Well, I should be studying for my last final, so of course, I’ve been reading blogs and watching the snow fall while searching for the right Christmas music station on Pandora. (The Vince Guarladi Trio, of Charlie Brown fame, should work nicely for studying, while not bringing up any Bing Crosby or Perry Como to drive me nuts.)
So, since I’m being so productive anyway, I thought I’d share a few more thoughts on grading and curving that have come to mind since reading the comments on the last post…
Most of the grading schemes I addressed work best when applied to large classes, where you might reasonably expect something approximating a normal distribution. And of course, it assumes that at least some of the students have demonstrated knowledge at a satisfactory level, worthy of an A. I would argue (and I think most teachers would agree) that a student at the top of a very weak class does not deserve an A just because he or she outperforms everyone else, just as the student at the bottom of a strong class does not necessarily deserve an F just because other students were more successful. However, the sheer number of students in classes like introductory physics at a huge university will almost guarantee that there are students at both ends of the spectrum.
Things get trickier, however, in smaller classes, or upper level classes, where most of the students are expected to do a good job of learning the material. For example, what sort of grade distribution should there in a senior-level course with seven students, like the quantum mechanics class I took in undergrad? There is no a priori answer to this question, which I’m sure makes it more difficult to grade. In addition, the ability level of classes can fluctuate wildly from year to year with such small sample sizes. Maybe one year you’ll have a class where everyone deserves an A, and the next year, no one does.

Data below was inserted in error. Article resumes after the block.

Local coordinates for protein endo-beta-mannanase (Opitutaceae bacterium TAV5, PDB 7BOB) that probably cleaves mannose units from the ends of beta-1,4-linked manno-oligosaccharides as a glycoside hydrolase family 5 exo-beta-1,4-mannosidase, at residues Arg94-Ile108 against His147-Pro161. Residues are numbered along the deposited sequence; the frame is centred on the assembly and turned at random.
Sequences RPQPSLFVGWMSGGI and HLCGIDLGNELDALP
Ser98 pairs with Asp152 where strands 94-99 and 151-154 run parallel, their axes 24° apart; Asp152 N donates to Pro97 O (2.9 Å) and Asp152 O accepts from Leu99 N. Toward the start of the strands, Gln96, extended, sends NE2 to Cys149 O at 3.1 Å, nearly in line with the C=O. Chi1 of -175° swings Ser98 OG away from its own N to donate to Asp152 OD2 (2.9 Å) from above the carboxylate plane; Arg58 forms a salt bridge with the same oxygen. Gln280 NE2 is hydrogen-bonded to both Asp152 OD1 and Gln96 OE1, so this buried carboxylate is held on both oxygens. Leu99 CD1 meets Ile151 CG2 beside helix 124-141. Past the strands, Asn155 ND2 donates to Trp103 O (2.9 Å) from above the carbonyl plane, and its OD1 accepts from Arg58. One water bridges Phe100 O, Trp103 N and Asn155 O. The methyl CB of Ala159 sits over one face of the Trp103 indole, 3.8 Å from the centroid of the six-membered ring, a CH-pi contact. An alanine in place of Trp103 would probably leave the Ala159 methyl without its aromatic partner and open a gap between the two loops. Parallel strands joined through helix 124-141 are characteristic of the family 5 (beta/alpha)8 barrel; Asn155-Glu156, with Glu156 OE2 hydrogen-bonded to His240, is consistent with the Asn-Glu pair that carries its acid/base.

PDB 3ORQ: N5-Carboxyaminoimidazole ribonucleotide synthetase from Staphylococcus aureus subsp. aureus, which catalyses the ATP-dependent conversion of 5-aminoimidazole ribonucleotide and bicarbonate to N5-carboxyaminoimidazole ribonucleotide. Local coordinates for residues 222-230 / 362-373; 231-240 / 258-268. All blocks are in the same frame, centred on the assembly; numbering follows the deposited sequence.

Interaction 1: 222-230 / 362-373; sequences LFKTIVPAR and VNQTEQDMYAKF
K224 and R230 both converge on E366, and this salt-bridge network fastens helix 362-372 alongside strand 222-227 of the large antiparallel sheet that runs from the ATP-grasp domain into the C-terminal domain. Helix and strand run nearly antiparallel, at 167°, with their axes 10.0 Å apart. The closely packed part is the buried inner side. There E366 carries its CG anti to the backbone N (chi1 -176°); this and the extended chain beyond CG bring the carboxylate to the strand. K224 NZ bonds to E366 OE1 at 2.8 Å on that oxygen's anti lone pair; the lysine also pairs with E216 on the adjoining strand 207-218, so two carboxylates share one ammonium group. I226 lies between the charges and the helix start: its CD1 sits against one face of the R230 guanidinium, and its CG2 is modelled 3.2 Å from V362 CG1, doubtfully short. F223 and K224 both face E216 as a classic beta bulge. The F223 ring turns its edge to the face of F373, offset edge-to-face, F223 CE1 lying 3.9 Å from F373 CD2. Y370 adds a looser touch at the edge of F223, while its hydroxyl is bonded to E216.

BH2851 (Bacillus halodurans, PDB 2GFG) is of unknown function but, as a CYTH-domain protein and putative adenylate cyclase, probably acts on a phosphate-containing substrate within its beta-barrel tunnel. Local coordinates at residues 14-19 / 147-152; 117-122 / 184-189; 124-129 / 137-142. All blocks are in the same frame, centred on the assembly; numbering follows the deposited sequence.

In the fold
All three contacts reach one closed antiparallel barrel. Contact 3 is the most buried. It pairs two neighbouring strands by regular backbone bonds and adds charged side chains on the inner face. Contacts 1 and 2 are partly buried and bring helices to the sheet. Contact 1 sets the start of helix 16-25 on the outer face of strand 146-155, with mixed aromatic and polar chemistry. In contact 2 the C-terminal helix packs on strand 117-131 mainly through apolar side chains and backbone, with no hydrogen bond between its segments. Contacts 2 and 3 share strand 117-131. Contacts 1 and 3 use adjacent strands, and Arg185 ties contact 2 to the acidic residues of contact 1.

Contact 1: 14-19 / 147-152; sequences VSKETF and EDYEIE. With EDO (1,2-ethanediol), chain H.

It is nearly impossible to make two exams of the same difficulty level, and accounting for those differences in difficulty is feasible only for tests with huge numbers of test-takers, such as national standardized tests. So if a professor notices that the average test scores are much lower than last year’s, he must decide whether he made a more difficult test this time around, or if his students this year are just not quite as good.
Recycling questions from old exams can help in this regard if you’ve been teaching the class for awhile, but the sample sizes are still not large enough to be truly useful. This method also runs the risk of having students finding copies of old exams floating around, and having an unfair advantage because of it.
This is of particular importance in classes for upper level majors, as grad schools often look at grades in particular classes to see how well a student learned that particular subject. An A should mean that the student understands quantum mechanics, not “well, he’s better than the rest of this group of screw-ups.”
Of course, I have no experience doing this myself, so I would welcome comments from those who have dealt with this issue. How did you handle it?
Well, I guess I’d better brave the subzero temperatures and head down to the coffee shop down the block in hopes of making myself study for my exam by removing some distractions.
Oh, and of course, if you’re a professor reading this who happens to be grading one of my exams, the best curving system is the one where I get an A. Just a suggestion.